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I was looking at the source code to the hasattr built-in function and noticed a couple of lines that piqued my interest:

Py_INCREF(Py_False);
return Py_False;

...

Py_INCREF(Py_True);
return Py_True;

Aren't Py_False and Py_True global values? Just out of sheer curiosity, why is Python keeping a reference count for these variables?

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-1: How does this solve any programming problem you currently have? –  S.Lott Sep 22 '09 at 14:42
8  
@S.Lott since when to questions here have to relate to particular concrete programming problems. –  Triptych Sep 22 '09 at 14:44
16  
I currently have the problem that I don't understand the need to increment the reference counts on Py_True and Py_False. –  Jason Baker Sep 22 '09 at 14:44
    
@Triptych: I'm confused as to how a question like "why this?" has relevance to any programming problem. If someone is maintaining the Python source code, then perhaps this is relevant. Otherwise, I'm not seeing how this is a helpful, useful or even interesting question. –  S.Lott Sep 22 '09 at 14:50
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I find these types of questions the most interesting. Too many questions amount to, "How do I make this specific thing work?", and then the OP moves on to some other pressing concern. This question will actually lead to a deeper understanding of the system as a whole, and therefore better programming within that system. –  Ned Batchelder Sep 22 '09 at 15:28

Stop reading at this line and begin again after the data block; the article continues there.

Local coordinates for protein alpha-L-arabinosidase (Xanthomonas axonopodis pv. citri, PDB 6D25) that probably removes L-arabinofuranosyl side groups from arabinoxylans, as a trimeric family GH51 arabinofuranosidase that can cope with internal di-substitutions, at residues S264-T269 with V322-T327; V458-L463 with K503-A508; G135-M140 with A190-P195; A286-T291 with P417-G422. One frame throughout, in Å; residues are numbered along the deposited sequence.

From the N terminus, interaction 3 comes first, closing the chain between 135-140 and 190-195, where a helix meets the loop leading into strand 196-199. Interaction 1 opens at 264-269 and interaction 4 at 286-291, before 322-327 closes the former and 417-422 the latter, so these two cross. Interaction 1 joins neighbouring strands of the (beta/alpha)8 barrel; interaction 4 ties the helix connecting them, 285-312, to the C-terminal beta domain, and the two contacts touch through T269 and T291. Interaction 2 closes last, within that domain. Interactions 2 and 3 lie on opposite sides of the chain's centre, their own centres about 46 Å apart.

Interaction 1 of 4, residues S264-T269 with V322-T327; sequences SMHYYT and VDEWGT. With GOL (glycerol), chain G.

1 Answer 1

up vote 17 down vote accepted

It's to make all object handling uniform. If I'm writing C code that handles a return value from a function, I have to increment and decrement the reference count on that object. If the function returns me True, I don't want to have to check to see if it's one of those special objects to know whether to manipulate its reference count. I can treat all objects identically.

By treating True and False (and None, btw) the same as all other objects, the C code is much simpler throughout.

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Additionally: T F and None are actually objects. They just don't have any methods. docs.python.org/c-api/bool.html –  Pod Sep 22 '09 at 14:48
    
they technically have methods. Every object has methods. –  ironfroggy Sep 22 '09 at 15:07
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len(dir(True)) is 54 -- chock full of methods. They're just all special (double-underscores-named) ones. –  Alex Martelli Sep 22 '09 at 15:22
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Likely Unladen Swallow will change this. This is exactly the kind of things they are trying to optimize. –  voyager Sep 22 '09 at 17:29
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"Special cases aren't special enough to break the rules." –  Mike Graham May 29 '10 at 17:04

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